The study, which was conducted in the year 2020 by the hospital, has been published in The BMJ. For this study, patients with a history of allergy to plasma, multiorgan failure, HIV, viral hepatitis, cancer, uncontrolled hypertension and diabetes, among other serious conditions were excluded.
The patients for this study were given two doses of 250 ml of convalescent plasma on consecutive days. It included other investigational drugs like Remdesivir and Dexamethasone approved by the government authorities for Covid-19 patients irrespective of the treatment group.
“All the patients were monitored daily until clinical improvement or up to 28 days as per the ordinal scale. At the plasma collection centre, up to 500ml of convalescent plasma was collected from recovered Covid-19 patients,” the study stated.
During plasma transfusion, mild allergic reactions (urticarial) were observed in three patients, managed by an antihistamine with symptomatic relief. No other transfusion reactions were observed in the convalescent plasma group.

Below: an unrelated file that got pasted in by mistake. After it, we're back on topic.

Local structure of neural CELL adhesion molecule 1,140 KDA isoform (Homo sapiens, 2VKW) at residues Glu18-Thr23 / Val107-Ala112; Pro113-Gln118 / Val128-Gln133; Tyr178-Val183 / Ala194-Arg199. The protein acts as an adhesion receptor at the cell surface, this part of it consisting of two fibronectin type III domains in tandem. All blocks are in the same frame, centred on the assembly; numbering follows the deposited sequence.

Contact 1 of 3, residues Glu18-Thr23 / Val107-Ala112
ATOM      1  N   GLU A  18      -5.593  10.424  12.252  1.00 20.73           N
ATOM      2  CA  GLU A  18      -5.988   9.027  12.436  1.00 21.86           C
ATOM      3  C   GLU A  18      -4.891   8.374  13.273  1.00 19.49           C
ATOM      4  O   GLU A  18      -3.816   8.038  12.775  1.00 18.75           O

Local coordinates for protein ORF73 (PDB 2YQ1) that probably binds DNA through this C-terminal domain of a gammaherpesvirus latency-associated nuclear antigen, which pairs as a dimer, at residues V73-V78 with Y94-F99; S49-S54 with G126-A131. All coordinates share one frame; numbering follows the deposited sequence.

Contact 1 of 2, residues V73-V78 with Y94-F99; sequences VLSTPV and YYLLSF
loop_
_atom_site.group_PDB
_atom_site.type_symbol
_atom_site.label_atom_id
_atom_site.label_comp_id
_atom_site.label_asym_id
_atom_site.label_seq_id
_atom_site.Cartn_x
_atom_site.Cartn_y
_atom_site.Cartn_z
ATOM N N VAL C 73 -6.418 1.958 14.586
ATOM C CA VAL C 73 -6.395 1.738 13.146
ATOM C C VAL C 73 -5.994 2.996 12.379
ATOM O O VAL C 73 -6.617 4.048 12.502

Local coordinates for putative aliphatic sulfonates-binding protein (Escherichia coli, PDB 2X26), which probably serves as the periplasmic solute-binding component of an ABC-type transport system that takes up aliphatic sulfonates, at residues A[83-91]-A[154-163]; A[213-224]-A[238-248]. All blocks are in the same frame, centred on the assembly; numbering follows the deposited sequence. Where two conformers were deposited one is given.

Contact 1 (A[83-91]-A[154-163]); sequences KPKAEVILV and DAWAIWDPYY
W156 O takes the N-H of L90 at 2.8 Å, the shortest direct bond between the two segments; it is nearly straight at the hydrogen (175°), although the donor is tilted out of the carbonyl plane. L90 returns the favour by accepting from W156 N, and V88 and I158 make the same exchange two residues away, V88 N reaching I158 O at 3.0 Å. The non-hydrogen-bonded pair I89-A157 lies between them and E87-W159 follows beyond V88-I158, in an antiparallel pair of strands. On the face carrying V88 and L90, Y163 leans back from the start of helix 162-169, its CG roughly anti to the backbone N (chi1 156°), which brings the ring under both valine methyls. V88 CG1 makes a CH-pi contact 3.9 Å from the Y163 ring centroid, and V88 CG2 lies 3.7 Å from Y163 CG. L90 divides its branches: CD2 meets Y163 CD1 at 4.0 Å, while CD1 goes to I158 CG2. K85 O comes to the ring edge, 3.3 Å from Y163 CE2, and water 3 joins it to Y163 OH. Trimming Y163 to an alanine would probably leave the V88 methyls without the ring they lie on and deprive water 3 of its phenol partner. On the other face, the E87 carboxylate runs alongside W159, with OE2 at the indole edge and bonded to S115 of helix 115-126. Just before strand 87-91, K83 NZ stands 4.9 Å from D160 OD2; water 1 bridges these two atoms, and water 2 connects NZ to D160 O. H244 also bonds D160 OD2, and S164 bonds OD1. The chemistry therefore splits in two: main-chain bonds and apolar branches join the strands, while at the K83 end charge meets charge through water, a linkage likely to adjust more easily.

“The primary outcome measure was time to clinical improvement, defined as a reduction in ordinal scale by two points or live discharge, whichever was earlier up to 28 days. Secondary outcome measures included the proportion of patients in each treatment group based on the ordinal scale at 48 hours, 7days, 14 days and 28 days, duration of O2 therapy, Intensive Care Unit stay, hospital stay, the proportion of patients on mechanical ventilation at day 7, mortality in both groups at 7days, 28 days,” the study added.